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Residents with Combative Behavior in Long Term Care

Residents who exhibit combative behavior in long term care pose care challenges to staff and to other residents. Published studies suggest that resident aggression causes physical and psychological trauma to both staff and other residents. According to HHS (Health and Human Services), nursing homes provide care for an average of 1.5 million residents each day. One study suggests that almost 6% of these residents are physically aggressive each week. Residents entering nursing homes may have underlying psychiatric conditions, cognitive impairment, and dementia, all which may contribute to combativeness. Medicare licensed facilities must adhere to regulatory mandates such as assessment, care planning, and interventions which will reduce the incidence of combative behaviors.

Potential injury to resident and staff must be minimized. Caregiver education and training can enhance knowledge in identification of certain behaviors which may preclude an actual combative episode. By understanding extrinsic and intrinsic factors and triggers which may contribute to the resident's escalation in behaviors, caregivers can implement strategies that will address the resident's predisposition to certain triggers, which in turn can potentially minimize the risk of injury to resident and staff.

Combativeness is not usually directed at the individual caregiver nor is it a personal attack on the caregiver as a person, but, usually, a mechanism the resident uses to communicate a need, want, or desire, when they cannot articulate this verbally.

Resident-to-Resident Aggression (RRA)

Combativeness is not limited to resident-to-staff. Residents may also be aggressive towards other residents. A study of nursing homes in one state revealed that the most frequent sites where RRA occurred was in dining areas and residents' rooms. Triggers for episodes involving RRA include issues with communication (primary language differences), entering the room of another resident, territoriality (sharing common items), inability to communicate needs effectively, such as room temperature, television volume, window shade (closed or open), and lighting. Other factors include roommate conflict, responses to loud noises, and jealousy. Race, ethnicity, and religious affiliation may also trigger RRA. Residents with psychological impairment, who room together and have difficulty communicating or negotiating preferences, have an increased risk of RRA.

Careful resident assessment, along with recognition of individual resident triggers, and observation of extrinsic factors should be carefully considered. These factors may impact RRA and should be utilized when identifying and implementing appropriate interventions.

Resident Combativeness: Contributing Factors

Certain activities and situations may contribute to resident combativeness. The more prevalent activities include: dressing, turning, incontinence care, transfers, and bathing. Residents who are unable to verbalize needs, such as hunger, pain, thirst, toileting needs, body temperature (cold/hot), and sleep pattern disruption may use combative or threatening gestures and words because they are unable to articulate their needs.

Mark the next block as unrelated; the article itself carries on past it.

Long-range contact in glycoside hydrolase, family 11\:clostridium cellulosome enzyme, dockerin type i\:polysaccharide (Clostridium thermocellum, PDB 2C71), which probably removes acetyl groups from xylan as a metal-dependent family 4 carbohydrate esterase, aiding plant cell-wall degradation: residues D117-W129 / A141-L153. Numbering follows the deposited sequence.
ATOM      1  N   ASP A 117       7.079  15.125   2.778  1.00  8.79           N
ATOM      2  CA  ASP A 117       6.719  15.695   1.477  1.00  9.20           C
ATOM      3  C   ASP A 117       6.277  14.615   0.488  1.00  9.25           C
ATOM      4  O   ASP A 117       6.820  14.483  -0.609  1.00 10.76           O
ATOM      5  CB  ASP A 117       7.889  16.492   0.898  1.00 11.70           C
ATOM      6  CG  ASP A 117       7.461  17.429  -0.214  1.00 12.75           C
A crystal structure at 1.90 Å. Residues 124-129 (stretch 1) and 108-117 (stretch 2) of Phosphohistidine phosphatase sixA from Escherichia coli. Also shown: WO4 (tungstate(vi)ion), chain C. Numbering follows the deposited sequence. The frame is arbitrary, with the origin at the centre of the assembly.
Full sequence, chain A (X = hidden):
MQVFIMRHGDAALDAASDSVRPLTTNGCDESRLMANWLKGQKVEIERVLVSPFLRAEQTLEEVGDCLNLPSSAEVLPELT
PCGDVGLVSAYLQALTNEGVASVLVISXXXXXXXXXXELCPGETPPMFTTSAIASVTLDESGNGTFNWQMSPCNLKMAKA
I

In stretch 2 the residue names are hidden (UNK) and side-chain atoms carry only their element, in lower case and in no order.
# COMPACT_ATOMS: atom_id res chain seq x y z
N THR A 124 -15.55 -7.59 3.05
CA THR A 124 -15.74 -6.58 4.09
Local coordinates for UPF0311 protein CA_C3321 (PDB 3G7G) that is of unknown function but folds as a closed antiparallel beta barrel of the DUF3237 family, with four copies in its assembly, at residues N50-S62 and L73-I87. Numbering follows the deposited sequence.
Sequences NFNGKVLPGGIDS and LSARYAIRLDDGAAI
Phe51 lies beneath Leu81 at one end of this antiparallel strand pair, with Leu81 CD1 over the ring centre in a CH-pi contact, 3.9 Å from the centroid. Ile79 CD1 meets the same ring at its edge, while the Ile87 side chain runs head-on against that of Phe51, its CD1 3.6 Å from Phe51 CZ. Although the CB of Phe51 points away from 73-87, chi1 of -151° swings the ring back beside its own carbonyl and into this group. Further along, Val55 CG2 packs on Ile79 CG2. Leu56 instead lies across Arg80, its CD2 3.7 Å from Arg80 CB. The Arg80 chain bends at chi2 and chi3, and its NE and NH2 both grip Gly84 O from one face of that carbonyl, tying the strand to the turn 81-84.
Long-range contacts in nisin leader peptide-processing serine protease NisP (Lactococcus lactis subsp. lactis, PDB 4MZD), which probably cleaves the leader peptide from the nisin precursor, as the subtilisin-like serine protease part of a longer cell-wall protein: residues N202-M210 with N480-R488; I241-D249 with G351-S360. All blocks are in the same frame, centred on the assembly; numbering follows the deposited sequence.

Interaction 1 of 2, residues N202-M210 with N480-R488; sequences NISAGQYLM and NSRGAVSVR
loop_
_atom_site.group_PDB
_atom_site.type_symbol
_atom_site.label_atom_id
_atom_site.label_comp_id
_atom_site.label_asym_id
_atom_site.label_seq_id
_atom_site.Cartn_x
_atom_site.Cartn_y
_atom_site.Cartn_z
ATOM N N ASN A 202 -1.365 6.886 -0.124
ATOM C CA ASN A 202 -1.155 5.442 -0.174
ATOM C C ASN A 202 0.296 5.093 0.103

Lack of sleep, visual and hearing impairments, physical impairments, disabilities, or lack of control of bodily functions may initiate combative behaviors. The resident's perception of reality may be altered due to cognitive or health issues and they may perceive the most non-threatening assistance by healthcare staff as threatening.

Environmental factors, such as lights, loud noises, television and radio at higher volumes, loud voices, cluttered rooms, and traffic created by staff movement may also trigger combative behaviors in residents. Other triggers include changes in rooms, routines, and roommates. Change of shift can be a difficult time for some residents as well.

Staff should be mindful of their own approaches to residents. Handling residents in a rough, hurried manner or using quick, deliberate movements or gestures can startle residents. Using a loud, directive voice to communicate to the resident can make the resident feel vulnerable and may be perceived as demeaning. This also takes control away from the resident and may escalate combative behaviors.

Strategies to Reduce Combativeness

At the time of admission, an assessment should be done of any prior history of combative behavior. This assessment should detail the type of behavior and any known triggers for this behavior. Often this assessment is done with a family member or the resident’s responsible party. If the resident has a combative episode, it is important to assess the circumstances of the episode. Because the resident may be trying to communicate a need, ignoring the behavior may only serve to escalate the situation because it does not address the resident's need. Another tool utilized in long term care is the Brøset Violence Checklist. The checklist can be used as part of the assessment upon admission to the facility or any time during the resident's stay. As staff becomes more aware of the potential triggers and behaviors, the checklist may intuitively become part of the overall patient assessment. The purpose of the checklist is to assist staff in determining in advance if the resident may be at risk for combative or aggressive behavior so appropriate interventions or strategies can be implemented.